Dihydrotestosterone and Hair Loss

Hair loss also known as balding is one of the most perplexing conditions facing men and women. The reason for this could be that our hair is part of our identity. Our hair determines who we are, what we wear, and in an odd sort of way our youthfulness is tied to how much how much hair we retain or lose as the aging process gradually leads us down the road of life.

For women perhaps even more so than men their self confidence is tied to not only how much hair they retain but how healthy it looks and how it feels. It also has an impact on how others perceive their beauty. At the center of all this self esteem bubble bursting is an obscure hormone with a nineteen digit address located in the center of a well traveled destination known as bald alley. 

Dihydrotestosterone or DHT for short is part of family of androgen hormones which are responsible for hair growth and/or hair loss. Androgens are present in both men and women, although in varying amounts and include such names as testosterone, androsteinedione, and dihydrotestosterone. DHT is formed when the hair mediating enzyme 5 alpha reductase type 2 converts testosterone in dihydrotestosterone.

If dihydrotestosterone is present in large amounts and allowed to bind to the receptors deep within the hair follicle, over time, it starts the process known as balding and is the main component in androgenetic alopecia (male pattern baldness, female pattern baldness). This destructive androgen hormone causes some follicles to die while rendering others incapable of producing or sustaining healthy hair growth. It also interrupts the natural hair replacement cycle by shortening the growth phase of hair replacement and lengthening the resting phase. The bottom line is that more hair is lost than is replaced and the hair that is replaced tends to grow less and look and feel less healthy. The end result, especially in men, is a head of hair that bears very little resemblance to their youthful glory days.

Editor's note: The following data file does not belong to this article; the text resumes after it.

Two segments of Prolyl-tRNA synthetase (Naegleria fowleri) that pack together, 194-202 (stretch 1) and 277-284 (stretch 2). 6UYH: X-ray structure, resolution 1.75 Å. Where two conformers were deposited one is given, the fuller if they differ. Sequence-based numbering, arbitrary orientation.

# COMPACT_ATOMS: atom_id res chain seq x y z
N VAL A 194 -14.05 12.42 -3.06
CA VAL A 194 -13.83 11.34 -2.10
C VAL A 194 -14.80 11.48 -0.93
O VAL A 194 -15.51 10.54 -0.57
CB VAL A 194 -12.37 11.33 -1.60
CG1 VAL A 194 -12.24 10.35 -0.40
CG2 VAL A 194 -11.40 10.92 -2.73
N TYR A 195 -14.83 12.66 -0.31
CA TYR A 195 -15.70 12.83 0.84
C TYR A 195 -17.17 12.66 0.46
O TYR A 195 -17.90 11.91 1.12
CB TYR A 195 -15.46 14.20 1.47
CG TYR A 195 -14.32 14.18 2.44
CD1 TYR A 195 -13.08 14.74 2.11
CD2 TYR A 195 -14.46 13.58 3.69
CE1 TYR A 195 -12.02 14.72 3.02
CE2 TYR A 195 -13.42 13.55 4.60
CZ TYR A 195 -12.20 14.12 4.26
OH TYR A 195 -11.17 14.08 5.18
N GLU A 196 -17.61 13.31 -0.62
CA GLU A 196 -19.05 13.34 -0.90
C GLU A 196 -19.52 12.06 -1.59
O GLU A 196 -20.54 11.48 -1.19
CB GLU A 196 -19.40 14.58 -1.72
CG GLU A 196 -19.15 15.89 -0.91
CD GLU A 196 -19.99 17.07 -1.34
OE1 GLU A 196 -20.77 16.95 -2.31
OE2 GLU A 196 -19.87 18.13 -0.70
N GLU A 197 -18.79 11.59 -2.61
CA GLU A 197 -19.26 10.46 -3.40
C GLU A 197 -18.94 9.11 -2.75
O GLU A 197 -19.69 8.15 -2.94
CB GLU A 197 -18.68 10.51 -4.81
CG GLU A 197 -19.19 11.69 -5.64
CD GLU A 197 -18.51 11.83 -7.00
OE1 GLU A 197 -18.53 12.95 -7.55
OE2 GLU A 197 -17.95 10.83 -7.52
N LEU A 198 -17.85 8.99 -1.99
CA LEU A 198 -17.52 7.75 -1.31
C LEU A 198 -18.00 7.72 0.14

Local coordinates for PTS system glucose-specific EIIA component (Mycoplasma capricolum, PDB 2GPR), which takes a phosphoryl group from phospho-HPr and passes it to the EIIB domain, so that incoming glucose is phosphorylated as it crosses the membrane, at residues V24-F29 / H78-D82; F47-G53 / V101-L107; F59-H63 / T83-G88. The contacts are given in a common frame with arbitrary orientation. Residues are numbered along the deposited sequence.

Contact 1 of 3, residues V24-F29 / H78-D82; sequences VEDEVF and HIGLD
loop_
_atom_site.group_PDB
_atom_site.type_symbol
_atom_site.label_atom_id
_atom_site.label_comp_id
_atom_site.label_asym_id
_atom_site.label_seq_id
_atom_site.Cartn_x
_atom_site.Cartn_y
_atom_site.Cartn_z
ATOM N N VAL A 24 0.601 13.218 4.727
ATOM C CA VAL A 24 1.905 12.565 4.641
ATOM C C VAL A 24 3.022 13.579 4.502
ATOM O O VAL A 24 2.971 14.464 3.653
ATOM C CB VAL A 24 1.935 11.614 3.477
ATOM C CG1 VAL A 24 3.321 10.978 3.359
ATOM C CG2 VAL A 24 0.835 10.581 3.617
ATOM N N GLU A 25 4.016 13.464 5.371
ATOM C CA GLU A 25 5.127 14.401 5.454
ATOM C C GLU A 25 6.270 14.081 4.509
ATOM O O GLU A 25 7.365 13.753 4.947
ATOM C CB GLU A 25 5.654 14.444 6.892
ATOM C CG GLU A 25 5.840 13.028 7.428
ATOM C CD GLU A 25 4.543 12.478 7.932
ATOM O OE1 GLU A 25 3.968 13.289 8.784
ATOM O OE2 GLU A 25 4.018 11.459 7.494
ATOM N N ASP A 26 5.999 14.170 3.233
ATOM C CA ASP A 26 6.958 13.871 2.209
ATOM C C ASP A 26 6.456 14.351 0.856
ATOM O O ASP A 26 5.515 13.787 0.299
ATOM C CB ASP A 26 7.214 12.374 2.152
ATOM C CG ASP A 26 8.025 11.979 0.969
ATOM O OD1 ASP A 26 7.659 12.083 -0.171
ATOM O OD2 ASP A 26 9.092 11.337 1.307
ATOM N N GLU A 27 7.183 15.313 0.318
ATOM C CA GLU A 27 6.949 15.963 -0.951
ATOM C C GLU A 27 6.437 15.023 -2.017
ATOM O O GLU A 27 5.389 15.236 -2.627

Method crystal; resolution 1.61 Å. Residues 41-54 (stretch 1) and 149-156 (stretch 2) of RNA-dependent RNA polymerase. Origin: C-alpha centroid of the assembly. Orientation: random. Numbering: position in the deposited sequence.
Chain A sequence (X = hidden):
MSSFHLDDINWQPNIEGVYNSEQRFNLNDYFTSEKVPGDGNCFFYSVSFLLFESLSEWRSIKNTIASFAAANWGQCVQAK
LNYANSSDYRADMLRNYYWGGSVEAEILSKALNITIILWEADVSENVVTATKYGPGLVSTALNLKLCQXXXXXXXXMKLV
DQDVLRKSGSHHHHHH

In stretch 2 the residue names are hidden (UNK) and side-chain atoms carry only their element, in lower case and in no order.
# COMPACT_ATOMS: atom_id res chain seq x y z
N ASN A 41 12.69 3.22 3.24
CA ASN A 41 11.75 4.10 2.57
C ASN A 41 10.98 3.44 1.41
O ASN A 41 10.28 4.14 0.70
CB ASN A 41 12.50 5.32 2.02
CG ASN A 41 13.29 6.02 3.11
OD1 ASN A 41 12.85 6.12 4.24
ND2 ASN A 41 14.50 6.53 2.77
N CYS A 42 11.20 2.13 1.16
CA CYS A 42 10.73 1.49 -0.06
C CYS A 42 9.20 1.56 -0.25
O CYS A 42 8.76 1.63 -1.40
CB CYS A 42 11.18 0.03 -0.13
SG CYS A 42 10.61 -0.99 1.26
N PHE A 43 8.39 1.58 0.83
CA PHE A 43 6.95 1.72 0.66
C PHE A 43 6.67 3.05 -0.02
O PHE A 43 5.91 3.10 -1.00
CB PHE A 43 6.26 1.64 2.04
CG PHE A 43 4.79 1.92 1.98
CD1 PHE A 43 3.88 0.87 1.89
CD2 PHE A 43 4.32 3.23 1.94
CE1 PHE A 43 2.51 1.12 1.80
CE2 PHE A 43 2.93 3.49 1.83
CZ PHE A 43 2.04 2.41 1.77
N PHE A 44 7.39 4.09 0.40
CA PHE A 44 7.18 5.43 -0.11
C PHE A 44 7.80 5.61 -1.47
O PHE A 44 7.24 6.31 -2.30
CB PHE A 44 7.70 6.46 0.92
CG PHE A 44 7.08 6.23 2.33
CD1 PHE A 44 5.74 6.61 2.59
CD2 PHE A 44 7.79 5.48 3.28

DHT driven androgenic alopecia in men usually begins at the forehead or on the top of the head toward the back. Some men lose only some hair and have a receding hairline or a small bald spot in the back. Others are not so lucky, particularly those men whose balding began at a young age. These gentlemen lose all of the hair on top but retain hair on the sides.

DHT driven hair loss in women begins on the top of the head and often is recognized as a general thinning of the hair rather than a complete loss of hair. They normally don’t encounter the receding hairline that is so prominent in their male counterparts.

It is thought that the stark differences between male and female hair loss is because women have a much lower blood testosterone level, as well as a different pattern of hormone receptors and enzymes on the scalp.

What Next? If you have already lost most of your hair the prognosis is not good and probably limited to transplants, wigs, and toupees. On the other hand if you have recognized dihydrotestosterone and hair loss early then your prognosis is very good. If this is the case and you are determined to stop androgenetic alopecia in its tracks look for hair regrowth products that are specially formulated to block DHT and contain ingredients which have been shown to stimulate the scalp and bring dead follicles back to life. Whether you are a man or woman starting a hair re-growth program before hair loss becomes too severe, is the best defense against this progressive condition.